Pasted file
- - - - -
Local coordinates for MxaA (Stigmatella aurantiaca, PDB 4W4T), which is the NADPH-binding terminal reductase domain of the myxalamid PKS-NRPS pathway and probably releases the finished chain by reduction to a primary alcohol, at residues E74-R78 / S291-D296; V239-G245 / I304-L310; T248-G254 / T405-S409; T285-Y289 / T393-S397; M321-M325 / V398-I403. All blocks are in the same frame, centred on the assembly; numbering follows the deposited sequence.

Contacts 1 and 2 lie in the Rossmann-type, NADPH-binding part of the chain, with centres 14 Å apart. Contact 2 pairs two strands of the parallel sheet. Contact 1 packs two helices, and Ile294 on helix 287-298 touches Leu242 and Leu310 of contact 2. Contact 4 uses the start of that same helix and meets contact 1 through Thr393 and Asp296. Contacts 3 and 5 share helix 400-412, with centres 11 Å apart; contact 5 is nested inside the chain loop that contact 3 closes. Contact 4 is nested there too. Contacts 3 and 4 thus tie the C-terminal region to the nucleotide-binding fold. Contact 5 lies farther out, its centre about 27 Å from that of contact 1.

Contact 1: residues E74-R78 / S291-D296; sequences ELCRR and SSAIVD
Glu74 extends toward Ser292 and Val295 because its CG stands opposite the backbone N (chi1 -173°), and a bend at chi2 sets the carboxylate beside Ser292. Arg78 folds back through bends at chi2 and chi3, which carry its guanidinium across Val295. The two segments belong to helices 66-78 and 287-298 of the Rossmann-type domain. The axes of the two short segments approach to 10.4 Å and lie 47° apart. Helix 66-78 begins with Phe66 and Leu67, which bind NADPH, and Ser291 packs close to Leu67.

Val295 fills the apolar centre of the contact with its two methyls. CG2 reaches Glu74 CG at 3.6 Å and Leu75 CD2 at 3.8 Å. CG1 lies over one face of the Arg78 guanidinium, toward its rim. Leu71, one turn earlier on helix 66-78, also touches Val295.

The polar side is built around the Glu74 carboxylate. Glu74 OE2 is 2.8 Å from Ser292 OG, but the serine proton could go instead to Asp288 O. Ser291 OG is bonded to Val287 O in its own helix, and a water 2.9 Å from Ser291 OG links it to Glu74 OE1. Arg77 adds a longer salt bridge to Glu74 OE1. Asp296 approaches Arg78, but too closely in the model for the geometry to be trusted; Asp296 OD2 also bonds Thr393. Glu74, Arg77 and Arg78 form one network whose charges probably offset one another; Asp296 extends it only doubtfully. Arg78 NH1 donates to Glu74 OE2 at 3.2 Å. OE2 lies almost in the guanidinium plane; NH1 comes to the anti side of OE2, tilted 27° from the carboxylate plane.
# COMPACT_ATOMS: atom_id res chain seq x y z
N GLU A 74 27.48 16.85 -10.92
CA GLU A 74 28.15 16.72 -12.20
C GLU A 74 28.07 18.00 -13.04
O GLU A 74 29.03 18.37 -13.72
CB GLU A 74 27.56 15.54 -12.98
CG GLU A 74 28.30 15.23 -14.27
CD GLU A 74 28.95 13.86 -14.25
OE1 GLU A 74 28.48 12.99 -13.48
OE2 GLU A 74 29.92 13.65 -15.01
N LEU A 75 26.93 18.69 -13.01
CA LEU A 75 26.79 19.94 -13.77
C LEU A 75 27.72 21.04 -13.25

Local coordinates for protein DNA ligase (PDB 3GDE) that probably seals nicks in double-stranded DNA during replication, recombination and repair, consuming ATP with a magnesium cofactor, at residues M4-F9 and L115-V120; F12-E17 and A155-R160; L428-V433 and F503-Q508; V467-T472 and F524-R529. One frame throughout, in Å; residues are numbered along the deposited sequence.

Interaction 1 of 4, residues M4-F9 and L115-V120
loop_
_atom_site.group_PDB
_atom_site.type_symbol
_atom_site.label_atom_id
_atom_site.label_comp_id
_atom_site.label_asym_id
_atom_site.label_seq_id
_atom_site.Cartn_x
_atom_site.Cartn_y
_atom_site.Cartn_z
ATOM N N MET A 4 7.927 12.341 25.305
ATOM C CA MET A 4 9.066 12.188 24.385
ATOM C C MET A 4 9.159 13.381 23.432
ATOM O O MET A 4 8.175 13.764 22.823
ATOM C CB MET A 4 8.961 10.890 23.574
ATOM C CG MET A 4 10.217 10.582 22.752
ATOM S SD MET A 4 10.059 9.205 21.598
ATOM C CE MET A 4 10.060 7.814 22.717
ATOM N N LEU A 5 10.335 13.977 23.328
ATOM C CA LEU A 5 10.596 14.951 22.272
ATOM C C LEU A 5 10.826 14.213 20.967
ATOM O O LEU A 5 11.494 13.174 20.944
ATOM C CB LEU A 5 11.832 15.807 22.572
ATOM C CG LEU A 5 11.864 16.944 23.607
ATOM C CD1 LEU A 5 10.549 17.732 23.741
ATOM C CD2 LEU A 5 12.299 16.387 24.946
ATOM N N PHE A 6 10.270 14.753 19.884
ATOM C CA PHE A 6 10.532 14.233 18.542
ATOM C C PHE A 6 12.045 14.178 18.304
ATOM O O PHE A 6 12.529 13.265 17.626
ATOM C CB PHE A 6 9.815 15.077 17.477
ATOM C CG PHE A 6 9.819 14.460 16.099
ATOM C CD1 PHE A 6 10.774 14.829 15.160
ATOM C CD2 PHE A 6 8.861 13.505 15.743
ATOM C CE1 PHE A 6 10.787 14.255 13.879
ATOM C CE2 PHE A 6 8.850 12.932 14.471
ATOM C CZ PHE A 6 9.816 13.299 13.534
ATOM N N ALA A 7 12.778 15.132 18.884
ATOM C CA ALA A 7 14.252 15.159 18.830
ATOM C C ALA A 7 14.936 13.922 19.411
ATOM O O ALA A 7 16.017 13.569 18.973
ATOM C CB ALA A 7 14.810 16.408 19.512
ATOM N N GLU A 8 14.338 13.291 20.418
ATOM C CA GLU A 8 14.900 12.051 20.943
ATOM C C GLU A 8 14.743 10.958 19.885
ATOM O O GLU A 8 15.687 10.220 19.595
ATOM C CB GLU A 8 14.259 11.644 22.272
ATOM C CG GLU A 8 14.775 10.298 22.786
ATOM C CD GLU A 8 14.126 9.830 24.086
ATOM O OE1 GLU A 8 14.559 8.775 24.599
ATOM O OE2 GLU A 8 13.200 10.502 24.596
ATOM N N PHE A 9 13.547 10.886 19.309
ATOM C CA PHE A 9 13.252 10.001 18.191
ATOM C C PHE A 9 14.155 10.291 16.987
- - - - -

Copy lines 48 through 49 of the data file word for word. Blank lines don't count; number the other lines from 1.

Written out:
ATOM N N PHE A 6 10.270 14.753 19.884
ATOM C CA PHE A 6 10.532 14.233 18.542